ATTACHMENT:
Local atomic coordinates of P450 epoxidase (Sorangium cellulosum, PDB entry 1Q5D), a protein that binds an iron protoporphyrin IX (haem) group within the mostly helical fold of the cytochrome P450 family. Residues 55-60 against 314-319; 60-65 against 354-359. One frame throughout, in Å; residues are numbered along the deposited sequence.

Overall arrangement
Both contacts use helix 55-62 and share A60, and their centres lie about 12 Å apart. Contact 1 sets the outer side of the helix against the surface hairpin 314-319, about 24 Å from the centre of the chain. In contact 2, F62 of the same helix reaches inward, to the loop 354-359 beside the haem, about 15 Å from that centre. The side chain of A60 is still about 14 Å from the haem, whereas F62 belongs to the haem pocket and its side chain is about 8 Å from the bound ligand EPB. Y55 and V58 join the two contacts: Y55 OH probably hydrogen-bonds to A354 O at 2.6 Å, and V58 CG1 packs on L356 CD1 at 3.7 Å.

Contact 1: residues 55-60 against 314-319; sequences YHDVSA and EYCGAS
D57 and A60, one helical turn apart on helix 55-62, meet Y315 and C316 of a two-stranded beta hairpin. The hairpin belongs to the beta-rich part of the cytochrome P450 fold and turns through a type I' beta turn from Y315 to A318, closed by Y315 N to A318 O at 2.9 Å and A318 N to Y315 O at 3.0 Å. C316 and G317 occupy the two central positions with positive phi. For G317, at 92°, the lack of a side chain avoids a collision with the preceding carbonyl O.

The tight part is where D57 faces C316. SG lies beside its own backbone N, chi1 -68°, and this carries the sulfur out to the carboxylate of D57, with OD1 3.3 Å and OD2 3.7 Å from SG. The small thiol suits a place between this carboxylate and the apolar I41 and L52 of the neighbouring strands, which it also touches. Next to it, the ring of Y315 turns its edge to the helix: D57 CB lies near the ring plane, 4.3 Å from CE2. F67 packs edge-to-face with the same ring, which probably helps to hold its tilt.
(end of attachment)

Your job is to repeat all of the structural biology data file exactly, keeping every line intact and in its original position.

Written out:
Local atomic coordinates of P450 epoxidase (Sorangium cellulosum, PDB entry 1Q5D), a protein that binds an iron protoporphyrin IX (haem) group within the mostly helical fold of the cytochrome P450 family. Residues 55-60 against 314-319; 60-65 against 354-359. One frame throughout, in Å; residues are numbered along the deposited sequence.

Overall arrangement
Both contacts use helix 55-62 and share A60, and their centres lie about 12 Å apart. Contact 1 sets the outer side of the helix against the surface hairpin 314-319, about 24 Å from the centre of the chain. In contact 2, F62 of the same helix reaches inward, to the loop 354-359 beside the haem, about 15 Å from that centre. The side chain of A60 is still about 14 Å from the haem, whereas F62 belongs to the haem pocket and its side chain is about 8 Å from the bound ligand EPB. Y55 and V58 join the two contacts: Y55 OH probably hydrogen-bonds to A354 O at 2.6 Å, and V58 CG1 packs on L356 CD1 at 3.7 Å.

Contact 1: residues 55-60 against 314-319; sequences YHDVSA and EYCGAS
D57 and A60, one helical turn apart on helix 55-62, meet Y315 and C316 of a two-stranded beta hairpin. The hairpin belongs to the beta-rich part of the cytochrome P450 fold and turns through a type I' beta turn from Y315 to A318, closed by Y315 N to A318 O at 2.9 Å and A318 N to Y315 O at 3.0 Å. C316 and G317 occupy the two central positions with positive phi. For G317, at 92°, the lack of a side chain avoids a collision with the preceding carbonyl O.

The tight part is where D57 faces C316. SG lies beside its own backbone N, chi1 -68°, and this carries the sulfur out to the carboxylate of D57, with OD1 3.3 Å and OD2 3.7 Å from SG. The small thiol suits a place between this carboxylate and the apolar I41 and L52 of the neighbouring strands, which it also touches. Next to it, the ring of Y315 turns its edge to the helix: D57 CB lies near the ring plane, 4.3 Å from CE2. F67 packs edge-to-face with the same ring, which probably helps to hold its tilt.